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BDNF, Reduced leads to Reduced, Presynaptic release of glutamate
Key Event Relationship Overview
AOPs Referencing Relationship
|AOP Name||Adjacency||Weight of Evidence||Quantitative Understanding||Point of Contact||Author Status||OECD Status|
|Chronic binding of antagonist to N-methyl-D-aspartate receptors (NMDARs) during brain development induces impairment of learning and memory abilities||adjacent||Low||Low||Anna Price (send email)||Open for citation & comment||WPHA/WNT Endorsed|
Life Stage Applicability
Key Event Relationship Description
BDNF, acting via its specific presynaptic receptor TrkB, has been shown to increase excitatory synaptic transmission by triggering presynaptic glutamate release in hippocampal cultures as well as in hippocampal and cortical slices (Lessmann et al., 1994; Kang and Schuman, 1995; Carmignoto et al., 1997; Mohajerani et al., 2007).
Evidence Collection Strategy
Evidence Supporting this KER
Experimentally, it has been shown that presynaptically, BDNF enhances glutamate release and increases the frequency of mEPSCs in hippocampal neurons of rat (Lessmann and Heumann, 1998; Takei et al., 1998; Minichiello, 2009). It has been reported that BDNF rapidly induces glutamate transporter-mediated glutamate release via phospholipase C-γ (PLC-γ)/Ca2+ signaling and that antidepressants enhance PLC-γ/Ca2+ signaling leading to reduced levels of BDNF that cause decreased glutamate release (Numakawa et al., 2002; Yagasaki et al., 2006).
Include consideration of temporal concordance here
- In cortical cultured neurons obtained from PND 2-3 rat pups, BDNF fails to induce glutamate release at DIV 3 and 4. However, after 5 days in vitro culture or more (DIV 6-9), BDNF (100 ng/ml) induces significant glutamate release (2-2.8 fold) within 1 min after exogenous application (Numakawa et al., 2002).
- It has been shown that there is a dose-dependent effect of BDNF on the glutamate release. The glutamate release is initially observed at 5 ng/ml BDNF and reaches a plateau at 100 ng/ml (Numakawa et al., 2002).
- No studies have been found in the literature measuring both KEs after exposure to the stressors. Interestingly, proton magnetic resonance spectroscopy in adults with childhood lead exposure shows decrease in a composite of glutamate and glutamine in vermis and in parietal white matter of the brain (Cecil et al., 2011).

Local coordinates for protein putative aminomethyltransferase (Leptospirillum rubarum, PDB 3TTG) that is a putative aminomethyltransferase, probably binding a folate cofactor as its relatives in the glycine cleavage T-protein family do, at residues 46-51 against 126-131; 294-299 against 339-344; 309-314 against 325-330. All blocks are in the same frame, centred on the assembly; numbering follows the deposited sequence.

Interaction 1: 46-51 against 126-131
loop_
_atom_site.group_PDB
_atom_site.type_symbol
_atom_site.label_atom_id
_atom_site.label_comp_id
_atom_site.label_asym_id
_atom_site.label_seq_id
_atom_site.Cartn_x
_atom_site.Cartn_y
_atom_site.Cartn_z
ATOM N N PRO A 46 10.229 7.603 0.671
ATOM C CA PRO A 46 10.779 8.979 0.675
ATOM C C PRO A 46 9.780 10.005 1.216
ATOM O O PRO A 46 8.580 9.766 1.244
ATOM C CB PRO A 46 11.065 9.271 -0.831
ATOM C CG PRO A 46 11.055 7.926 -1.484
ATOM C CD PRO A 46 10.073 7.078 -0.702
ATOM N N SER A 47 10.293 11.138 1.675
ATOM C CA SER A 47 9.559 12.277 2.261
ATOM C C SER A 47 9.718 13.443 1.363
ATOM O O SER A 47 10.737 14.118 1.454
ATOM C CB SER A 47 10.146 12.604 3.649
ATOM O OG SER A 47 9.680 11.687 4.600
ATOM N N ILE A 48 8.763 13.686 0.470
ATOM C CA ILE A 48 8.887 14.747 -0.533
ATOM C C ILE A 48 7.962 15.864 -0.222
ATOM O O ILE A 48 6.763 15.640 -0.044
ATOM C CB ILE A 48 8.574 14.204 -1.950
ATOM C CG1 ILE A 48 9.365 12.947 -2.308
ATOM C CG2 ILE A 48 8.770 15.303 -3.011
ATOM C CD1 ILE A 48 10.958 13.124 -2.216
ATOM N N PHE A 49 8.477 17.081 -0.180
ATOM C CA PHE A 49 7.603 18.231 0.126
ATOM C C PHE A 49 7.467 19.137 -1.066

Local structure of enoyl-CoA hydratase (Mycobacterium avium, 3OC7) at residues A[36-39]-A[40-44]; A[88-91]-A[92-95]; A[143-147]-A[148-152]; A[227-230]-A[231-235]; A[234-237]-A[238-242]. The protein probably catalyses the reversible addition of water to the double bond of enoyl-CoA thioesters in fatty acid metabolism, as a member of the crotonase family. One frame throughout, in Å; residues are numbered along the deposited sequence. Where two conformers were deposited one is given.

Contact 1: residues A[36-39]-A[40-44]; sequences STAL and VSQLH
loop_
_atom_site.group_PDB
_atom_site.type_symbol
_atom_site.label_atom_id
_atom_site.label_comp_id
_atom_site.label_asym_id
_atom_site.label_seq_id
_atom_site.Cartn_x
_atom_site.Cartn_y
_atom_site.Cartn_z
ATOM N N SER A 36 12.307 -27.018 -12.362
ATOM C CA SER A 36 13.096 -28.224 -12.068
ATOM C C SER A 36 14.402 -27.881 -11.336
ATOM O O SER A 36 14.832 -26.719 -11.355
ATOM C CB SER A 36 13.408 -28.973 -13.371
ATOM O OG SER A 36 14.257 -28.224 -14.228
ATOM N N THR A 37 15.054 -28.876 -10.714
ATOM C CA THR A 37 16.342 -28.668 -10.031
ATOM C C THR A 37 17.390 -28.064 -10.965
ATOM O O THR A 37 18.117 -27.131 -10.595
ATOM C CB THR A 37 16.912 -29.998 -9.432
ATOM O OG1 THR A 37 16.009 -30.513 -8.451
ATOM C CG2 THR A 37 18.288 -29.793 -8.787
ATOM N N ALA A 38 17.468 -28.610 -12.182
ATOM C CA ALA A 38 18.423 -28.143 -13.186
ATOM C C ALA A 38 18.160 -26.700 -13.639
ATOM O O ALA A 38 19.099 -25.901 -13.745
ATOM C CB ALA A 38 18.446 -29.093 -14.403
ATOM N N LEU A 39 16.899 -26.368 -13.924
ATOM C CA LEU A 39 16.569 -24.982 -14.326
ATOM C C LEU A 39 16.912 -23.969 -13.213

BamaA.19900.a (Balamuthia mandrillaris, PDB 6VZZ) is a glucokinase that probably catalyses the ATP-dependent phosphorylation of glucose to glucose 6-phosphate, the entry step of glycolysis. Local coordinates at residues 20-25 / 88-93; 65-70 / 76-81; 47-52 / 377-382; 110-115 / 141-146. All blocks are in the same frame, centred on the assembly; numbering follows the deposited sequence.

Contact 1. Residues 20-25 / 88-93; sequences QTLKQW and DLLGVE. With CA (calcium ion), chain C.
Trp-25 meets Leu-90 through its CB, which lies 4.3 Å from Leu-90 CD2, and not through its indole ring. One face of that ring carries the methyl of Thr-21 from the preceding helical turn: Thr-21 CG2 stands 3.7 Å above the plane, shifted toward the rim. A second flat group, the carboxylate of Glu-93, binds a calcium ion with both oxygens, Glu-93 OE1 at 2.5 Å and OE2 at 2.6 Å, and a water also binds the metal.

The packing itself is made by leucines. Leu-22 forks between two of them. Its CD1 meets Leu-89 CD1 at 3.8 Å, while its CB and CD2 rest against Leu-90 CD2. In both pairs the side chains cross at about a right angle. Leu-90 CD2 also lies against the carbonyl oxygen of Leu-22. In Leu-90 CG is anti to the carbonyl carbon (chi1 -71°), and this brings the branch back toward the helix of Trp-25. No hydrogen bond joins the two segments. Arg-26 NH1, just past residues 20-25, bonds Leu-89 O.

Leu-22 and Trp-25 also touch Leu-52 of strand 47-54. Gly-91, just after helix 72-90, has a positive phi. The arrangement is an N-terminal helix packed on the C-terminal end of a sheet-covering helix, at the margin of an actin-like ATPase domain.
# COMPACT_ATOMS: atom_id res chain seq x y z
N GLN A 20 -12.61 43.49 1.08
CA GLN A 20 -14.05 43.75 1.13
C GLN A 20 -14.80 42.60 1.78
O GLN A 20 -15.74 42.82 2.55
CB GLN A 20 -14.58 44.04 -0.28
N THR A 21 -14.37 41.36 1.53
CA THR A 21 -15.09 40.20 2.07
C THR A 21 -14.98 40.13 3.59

Uncertainties and Inconsistencies
Recently, in heterozygous BDNF-knockout (BDNF+/−) mice it has been demonstrated that the reduced BDNF levels did not affect presynaptic glutamate release (Meis et al., 2012).
Known modulating factors
Quantitative Understanding of the Linkage
Is it known how much change in the first event is needed to impact the second? Are there known modulators of the response-response relationships? Are there models or extrapolation approaches that help describe those relationships?
No enough data is available to address the questions above.
Known Feedforward/Feedback loops influencing this KER
Domain of Applicability
Carmignoto G, Pizzorusso T, Tia S, Vicini S. (1997) Brain-derived neurotrophic factor and nerve growth factor potentiate excitatory synaptic transmission in the rat visual cortex. J Physiol. 498: 153-164.
Cecil KM, Dietrich KN, Altaye M, Egelhoff JC, Lindquist DM, Brubaker CJ, Lanphear BP. (2011) Proton magnetic resonance spectroscopy in adults with childhood lead exposure. Environ Health Perspect. 119: 403-408.
Kang H, Schuman EM. (1995) Long-lasting neurotrophin-induced enhancement of synaptic transmission in the adult hippocampus. Science. 267: 1658-1662.
Lessmann V, Gottmann K, Heumann R. (1994) BDNF and NT-4/5 enhance glutamatergic synaptic transmission in cultured hippocampal neurones. Neuroreport 6: 21-25.
Lessmann V, Heumann R. (1998) Modulation of unitary glutamatergic synapses by neurotrophin-4/5 or brain-derived neurotrophic factor in hippocampal microcultures: presynaptic enhancement depends on pre-established paired-pulse facilitation. Neuroscience 86: 399-413.
Meis S, Endres T, Lessmann V. (2012) Postsynaptic BDNF signalling regulates long-term potentiation at thalamo-amygdala afferents. J Physiol. 590: 193-208.
Minichiello L. (2009) TrkB signalling pathways in LTP and learning. Nat Rev Neurosci. 10: 850-860.
Mohajerani MH, Sivakumaran S, Zacchi P, Aguilera P, Cherubini E. (2007) Correlated network activity enhances synaptic efficacy via BDNF and the ERK pathway at immature CA3 CA1 connections in the hippocampus. Proc Natl Acad Sci U S A. 104: 13176-13181.
Numakawa T, Yamagishi S, Adachi N, Matsumoto T, Yokomaku D, Yamada M, Hatanaka H. (2002) Brain-derived neurotrophic factor-induced potentiation of Ca2+ oscillations in developing J Biol Chem. 277: 6520-6529.
Takei N, Numakawa T, Kozaki S, Sakai N, Endo Y, Takahashi M, et al. (1998) Brain-derived neurotrophic factor induces rapid and transient release of glutamate through the non-exocytotic pathway from cortical neurons. J Biol Chem. 273: 27620-27624.
Yagasaki Y, Numakawa T, Kumamaru E, Hayashi T, Su TP, Kunugi H. (2006) Chronic antidepressants potentiate via sigma-1 receptors the brain-derived neurotrophic factor-induced signaling for glutamate release. J Biol Chem. 281: 12941-12949.